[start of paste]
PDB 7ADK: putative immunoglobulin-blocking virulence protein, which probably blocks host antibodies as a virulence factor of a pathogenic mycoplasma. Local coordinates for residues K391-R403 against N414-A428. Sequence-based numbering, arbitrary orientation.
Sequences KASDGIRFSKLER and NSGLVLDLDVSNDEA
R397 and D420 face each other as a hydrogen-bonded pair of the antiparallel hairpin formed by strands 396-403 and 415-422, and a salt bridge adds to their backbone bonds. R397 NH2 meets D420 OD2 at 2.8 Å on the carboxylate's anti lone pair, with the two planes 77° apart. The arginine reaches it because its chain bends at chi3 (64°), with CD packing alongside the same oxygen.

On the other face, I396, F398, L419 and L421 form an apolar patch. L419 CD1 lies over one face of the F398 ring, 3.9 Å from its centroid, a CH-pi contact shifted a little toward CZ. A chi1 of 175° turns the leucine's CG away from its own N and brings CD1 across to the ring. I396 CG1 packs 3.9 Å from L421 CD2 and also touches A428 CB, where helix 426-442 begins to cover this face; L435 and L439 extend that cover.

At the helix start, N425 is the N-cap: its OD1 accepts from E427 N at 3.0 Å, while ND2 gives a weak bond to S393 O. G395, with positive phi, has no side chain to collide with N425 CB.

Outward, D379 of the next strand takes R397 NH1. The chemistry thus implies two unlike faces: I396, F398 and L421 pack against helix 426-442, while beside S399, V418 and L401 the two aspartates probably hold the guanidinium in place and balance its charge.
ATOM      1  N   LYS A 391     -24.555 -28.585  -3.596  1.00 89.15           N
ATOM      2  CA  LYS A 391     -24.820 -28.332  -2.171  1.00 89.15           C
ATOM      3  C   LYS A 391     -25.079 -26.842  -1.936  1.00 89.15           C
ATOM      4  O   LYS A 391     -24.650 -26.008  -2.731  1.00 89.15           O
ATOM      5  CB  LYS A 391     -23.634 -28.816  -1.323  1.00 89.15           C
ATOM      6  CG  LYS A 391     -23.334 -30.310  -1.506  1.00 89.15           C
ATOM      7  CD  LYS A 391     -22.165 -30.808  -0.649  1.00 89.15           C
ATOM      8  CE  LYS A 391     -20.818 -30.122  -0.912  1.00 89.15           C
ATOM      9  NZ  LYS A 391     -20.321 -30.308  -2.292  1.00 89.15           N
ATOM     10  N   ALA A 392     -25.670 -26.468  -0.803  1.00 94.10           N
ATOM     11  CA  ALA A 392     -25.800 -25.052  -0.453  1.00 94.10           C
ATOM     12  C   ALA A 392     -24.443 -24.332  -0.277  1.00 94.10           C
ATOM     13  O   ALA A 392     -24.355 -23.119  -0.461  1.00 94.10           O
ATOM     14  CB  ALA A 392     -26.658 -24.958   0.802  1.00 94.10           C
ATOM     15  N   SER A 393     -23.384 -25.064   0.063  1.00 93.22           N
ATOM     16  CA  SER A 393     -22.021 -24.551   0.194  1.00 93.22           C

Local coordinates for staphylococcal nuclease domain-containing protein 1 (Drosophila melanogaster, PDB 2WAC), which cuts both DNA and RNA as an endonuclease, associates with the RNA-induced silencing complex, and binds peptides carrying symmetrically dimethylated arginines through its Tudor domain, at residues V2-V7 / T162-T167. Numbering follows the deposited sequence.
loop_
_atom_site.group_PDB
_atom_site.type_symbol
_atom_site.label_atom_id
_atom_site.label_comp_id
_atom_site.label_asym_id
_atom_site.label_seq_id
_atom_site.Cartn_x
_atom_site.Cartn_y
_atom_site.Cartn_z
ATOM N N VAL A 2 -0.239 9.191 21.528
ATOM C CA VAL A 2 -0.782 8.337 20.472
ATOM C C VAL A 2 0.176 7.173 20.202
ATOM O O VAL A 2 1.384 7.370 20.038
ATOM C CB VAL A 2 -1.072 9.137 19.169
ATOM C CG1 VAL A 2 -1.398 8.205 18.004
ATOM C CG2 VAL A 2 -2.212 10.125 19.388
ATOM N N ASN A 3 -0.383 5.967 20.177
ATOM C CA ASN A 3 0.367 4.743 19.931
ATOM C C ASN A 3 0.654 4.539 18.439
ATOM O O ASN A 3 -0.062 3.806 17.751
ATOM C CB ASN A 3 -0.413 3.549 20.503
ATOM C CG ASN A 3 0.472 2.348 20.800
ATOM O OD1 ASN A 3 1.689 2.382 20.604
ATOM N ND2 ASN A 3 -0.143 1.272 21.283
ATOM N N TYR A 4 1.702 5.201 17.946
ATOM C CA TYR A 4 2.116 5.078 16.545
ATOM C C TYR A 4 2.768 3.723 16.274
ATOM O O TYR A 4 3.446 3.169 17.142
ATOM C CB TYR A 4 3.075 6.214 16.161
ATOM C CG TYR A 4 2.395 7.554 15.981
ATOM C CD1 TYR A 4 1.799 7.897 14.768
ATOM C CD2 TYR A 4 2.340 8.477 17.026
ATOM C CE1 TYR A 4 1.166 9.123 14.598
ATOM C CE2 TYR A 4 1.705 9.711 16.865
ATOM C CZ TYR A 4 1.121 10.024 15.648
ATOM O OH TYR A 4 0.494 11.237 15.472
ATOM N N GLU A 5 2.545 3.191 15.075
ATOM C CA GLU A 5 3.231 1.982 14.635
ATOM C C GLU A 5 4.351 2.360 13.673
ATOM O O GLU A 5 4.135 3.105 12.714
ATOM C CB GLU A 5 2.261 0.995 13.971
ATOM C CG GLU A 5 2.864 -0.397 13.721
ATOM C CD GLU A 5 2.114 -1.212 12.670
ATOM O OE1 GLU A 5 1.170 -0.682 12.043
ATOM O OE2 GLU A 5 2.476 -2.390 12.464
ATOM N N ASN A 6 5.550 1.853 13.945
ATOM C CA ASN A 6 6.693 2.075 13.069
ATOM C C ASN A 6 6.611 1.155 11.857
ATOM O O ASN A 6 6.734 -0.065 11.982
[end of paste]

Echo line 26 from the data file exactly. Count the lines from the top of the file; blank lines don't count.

_atom_site.type_symbol